I really think this is an experience that I will look back on whenever it’s over and say I’m really glad I made the effort to do it. I’m really glad I traveled. I’m glad I did it, for sure. No regrets.

I teach kids, and I always tell them, ‘You need to learn every day.’ I’m here trying to learn every day—in the race car, yes, about the race car, yes, but also about myself and life and all that.

For me, it’s important to be somebody that people like to be around. I don’t like to be around people who are not cool, or who are not fun, or who are negative, and I don’t want to be that person. You’ve got to find a way to have bad days and still be likeable. When you have good days, it’s easy to be likeable.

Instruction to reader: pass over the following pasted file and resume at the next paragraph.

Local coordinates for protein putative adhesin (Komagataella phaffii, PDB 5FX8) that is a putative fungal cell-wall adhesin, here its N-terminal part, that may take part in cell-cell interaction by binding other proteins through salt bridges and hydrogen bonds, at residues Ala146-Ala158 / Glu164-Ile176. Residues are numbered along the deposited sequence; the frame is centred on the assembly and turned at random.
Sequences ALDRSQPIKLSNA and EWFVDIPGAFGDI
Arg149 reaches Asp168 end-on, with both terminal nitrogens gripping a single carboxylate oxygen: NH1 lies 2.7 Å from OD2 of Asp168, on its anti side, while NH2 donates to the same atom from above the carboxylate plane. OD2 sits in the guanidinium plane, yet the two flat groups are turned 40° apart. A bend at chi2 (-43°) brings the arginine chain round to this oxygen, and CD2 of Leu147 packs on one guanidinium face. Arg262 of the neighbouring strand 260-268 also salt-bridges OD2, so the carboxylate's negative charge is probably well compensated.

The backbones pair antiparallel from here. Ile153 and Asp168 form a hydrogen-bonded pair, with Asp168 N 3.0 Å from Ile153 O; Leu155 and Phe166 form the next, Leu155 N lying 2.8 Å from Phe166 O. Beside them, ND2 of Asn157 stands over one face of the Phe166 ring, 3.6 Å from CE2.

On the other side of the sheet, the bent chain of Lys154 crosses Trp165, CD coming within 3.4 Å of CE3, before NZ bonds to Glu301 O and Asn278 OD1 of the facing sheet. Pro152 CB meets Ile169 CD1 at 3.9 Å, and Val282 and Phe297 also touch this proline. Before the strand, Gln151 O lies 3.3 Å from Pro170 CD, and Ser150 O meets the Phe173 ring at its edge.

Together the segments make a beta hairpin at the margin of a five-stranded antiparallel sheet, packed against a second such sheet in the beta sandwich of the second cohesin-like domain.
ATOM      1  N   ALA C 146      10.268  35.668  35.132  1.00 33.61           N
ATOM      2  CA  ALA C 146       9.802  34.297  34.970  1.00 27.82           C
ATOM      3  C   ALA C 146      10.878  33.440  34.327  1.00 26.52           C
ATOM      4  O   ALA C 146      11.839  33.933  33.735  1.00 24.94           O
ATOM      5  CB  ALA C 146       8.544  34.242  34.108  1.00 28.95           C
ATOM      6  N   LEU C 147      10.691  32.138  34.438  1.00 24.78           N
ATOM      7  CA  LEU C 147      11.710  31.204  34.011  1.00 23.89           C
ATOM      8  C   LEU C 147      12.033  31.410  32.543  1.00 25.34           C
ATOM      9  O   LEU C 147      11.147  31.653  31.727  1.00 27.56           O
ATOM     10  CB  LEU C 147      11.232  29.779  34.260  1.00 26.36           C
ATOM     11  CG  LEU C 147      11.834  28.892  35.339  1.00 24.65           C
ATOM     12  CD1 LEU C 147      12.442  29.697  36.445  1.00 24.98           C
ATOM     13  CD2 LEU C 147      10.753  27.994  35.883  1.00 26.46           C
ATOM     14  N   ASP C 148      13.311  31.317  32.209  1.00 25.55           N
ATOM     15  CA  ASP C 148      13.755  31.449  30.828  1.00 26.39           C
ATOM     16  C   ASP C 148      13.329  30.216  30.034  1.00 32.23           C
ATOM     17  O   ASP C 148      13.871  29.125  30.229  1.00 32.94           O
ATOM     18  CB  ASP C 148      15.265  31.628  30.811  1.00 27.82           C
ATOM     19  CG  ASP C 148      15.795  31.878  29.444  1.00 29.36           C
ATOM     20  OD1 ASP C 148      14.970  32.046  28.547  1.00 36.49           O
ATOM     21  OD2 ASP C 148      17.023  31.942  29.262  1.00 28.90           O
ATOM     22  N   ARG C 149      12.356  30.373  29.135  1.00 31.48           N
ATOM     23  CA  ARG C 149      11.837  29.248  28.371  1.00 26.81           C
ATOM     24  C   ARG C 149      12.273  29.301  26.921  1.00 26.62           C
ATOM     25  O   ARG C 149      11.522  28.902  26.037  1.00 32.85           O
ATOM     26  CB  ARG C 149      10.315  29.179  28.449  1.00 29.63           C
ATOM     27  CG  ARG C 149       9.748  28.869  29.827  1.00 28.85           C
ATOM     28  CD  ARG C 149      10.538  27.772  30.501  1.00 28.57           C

For me, all in all, it’s a great experience. I’ve said it many times, I’m definitely proud to have this opportunity. Proud to be an American flying the flag—on the grid, without me there’s no American flag, and that’s a big thing for me.

Bimmer: How has driving in the DTM changed your racecraft? Boy, is it different than ALMS!

Learning Curve 3

Hand: It’s different here because it’s all the time. It’s closer.

I always pride myself on fighting to the end, but everybody tells me they appreciate that I never give up, that I’m always fighting to the end. I appreciate that people notice! It could be a bad day like today, but I drove as hard as I could to the end, and we made progress.